I don't know if it's correct but under the word andiamo on of the translate words is ''we are slow'' , is this correct ?

February 23, 2015

https://www.duolingo.com/profile/DanMaschme

This phrase made no sense to me because of that hint.

September 22, 2015

https://www.duolingo.com/profile/Nicholas777044

I agree that this should be translated as "Where are we going this evening?"

March 8, 2019

https://www.duolingo.com/profile/ziggKogg

Is "stasera" a form of "sera"; a combination with the word of "this"? (Hopefully this makes some sense)

May 10, 2013

https://www.duolingo.com/profile/f.formica
Mod
  • 2173

Yes. The Italian "questo" actually originates from the Latin "eccu istum" (check http://en.wiktionary.org/wiki/iste#Latin); separately, they originated the words "ecco" (here it is, there you have it) and "sto", which is a colloquial synonym for questo or its form in compounds. Thus originated "stasera" (this evening), "stamattina"/"stamane" (this morning), "stavolta" (this time) and so on.

May 10, 2013

https://www.duolingo.com/profile/Kim838241

Doesn’t sera also mean afternoon? It marked me wrong for that.

November 26, 2017

https://www.duolingo.com/profile/LisaFoss129

Sera and notte are both night? What is the difference?

January 16, 2019

https://www.duolingo.com/profile/paulsward

This is frustrating. "stasera" means this evening so "Where do we go this evening" should be accepted. However "Where are we going this evening?" sounds much more natural, at least to an English speaker of English, than "Where do we go this evening" and should be accepted. Moderators please take note.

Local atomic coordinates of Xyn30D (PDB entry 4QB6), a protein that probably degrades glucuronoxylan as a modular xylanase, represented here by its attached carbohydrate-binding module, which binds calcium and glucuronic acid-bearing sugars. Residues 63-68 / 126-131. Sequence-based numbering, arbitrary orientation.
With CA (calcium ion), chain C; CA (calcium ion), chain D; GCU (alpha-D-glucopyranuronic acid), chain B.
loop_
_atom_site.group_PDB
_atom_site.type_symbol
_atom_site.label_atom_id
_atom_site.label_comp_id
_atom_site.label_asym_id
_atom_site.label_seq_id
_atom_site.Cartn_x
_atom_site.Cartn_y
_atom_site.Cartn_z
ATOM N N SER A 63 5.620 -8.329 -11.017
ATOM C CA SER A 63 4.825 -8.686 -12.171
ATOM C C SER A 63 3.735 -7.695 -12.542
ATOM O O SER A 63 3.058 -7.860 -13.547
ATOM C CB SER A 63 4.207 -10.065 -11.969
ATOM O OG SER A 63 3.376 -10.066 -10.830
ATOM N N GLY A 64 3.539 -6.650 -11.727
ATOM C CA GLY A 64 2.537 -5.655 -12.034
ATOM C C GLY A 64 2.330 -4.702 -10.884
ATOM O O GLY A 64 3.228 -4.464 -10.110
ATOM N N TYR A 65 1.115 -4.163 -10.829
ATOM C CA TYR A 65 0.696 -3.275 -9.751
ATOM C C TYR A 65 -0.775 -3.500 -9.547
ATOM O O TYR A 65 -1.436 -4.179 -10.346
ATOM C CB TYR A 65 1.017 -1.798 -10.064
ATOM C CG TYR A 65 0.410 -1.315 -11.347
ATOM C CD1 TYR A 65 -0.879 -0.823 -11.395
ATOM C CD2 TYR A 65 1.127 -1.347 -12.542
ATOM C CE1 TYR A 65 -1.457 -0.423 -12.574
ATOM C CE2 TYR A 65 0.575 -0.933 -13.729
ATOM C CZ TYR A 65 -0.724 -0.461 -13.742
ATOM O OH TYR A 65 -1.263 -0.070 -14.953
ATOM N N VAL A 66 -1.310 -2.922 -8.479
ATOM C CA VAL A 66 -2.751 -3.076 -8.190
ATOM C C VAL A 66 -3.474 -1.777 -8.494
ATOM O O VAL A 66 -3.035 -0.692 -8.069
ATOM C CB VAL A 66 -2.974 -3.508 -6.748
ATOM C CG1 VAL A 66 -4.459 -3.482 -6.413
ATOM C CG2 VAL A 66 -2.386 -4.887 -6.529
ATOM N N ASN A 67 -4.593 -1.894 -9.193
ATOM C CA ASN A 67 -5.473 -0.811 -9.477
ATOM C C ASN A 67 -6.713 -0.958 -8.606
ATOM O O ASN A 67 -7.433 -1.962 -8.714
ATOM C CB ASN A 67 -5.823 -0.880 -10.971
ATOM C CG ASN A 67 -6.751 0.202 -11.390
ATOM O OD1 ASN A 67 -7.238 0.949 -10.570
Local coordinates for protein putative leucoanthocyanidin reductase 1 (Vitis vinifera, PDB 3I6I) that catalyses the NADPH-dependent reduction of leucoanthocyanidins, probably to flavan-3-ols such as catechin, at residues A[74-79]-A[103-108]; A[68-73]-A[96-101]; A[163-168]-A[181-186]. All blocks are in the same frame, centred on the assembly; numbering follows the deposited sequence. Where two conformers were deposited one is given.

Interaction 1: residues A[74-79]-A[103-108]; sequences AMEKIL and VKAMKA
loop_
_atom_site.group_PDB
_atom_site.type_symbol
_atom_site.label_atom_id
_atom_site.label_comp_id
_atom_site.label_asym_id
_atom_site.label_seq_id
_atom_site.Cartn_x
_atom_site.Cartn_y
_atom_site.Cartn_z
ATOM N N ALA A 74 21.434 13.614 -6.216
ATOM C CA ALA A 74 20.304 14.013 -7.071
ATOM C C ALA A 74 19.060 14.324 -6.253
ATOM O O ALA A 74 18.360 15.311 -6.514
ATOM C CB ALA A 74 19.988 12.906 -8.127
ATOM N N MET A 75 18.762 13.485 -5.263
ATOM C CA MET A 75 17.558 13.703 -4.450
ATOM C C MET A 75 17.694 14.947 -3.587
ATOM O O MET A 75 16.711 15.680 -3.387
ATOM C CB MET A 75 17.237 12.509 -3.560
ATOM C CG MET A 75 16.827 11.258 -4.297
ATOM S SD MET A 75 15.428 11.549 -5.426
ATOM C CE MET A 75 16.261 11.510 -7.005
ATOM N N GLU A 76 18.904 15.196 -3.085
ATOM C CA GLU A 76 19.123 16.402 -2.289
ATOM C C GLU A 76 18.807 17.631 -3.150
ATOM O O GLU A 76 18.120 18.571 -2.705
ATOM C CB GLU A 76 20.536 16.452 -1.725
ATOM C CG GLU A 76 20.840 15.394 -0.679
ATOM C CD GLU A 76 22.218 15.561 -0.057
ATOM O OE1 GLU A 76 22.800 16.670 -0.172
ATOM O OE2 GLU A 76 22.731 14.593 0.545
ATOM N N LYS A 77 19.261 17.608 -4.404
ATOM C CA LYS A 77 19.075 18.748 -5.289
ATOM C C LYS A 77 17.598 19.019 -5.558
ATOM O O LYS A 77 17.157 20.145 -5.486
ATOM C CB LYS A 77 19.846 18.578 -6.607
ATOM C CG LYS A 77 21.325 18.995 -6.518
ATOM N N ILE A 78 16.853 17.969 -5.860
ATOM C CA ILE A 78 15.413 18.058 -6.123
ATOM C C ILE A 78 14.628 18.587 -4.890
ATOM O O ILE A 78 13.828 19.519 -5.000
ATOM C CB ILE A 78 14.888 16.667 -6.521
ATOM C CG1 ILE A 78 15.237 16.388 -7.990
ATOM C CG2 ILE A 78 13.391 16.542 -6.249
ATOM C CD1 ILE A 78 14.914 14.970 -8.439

September 1, 2019

https://www.duolingo.com/profile/KrasimirDimitrov

Da te o da me?

February 6, 2016

https://www.duolingo.com/profile/KatherineLR

Why not do Dov'andiamo? Why spell it out Dove andiamo?

August 26, 2016

https://www.duolingo.com/profile/xxChristina

Why is "where are we bound tonight" not accepted if it's aan option that seems like it means the same as "going"?

January 2, 2015

https://www.duolingo.com/profile/Bee98

'Where are we bound tonight' is not really a natural expression in English. If that was said to me, I would think either 'where have we been sent by someone in charge' or 'where are we tied up'. It would allow for more confusion. Does that help at all?

January 5, 2015

https://www.duolingo.com/profile/xxChristina

I don't know, it just sounds like more proper/formal English to me?

January 6, 2015

https://www.duolingo.com/profile/Bee98

Perhaps it used to be, but it just sounds outdated to me. As an English native, I haven't heard it said in a conversation before; formal or not. You are right in that it has a similar meaning to 'going' but it's got different connotations. I think it isn't accepted because they want you to be specific? I don't know. I hope that helps anyway.

January 6, 2015

https://www.duolingo.com/profile/Kim838241

Bound is just a different word than going.

November 26, 2017
Learn Italian in just 5 minutes a day. For free.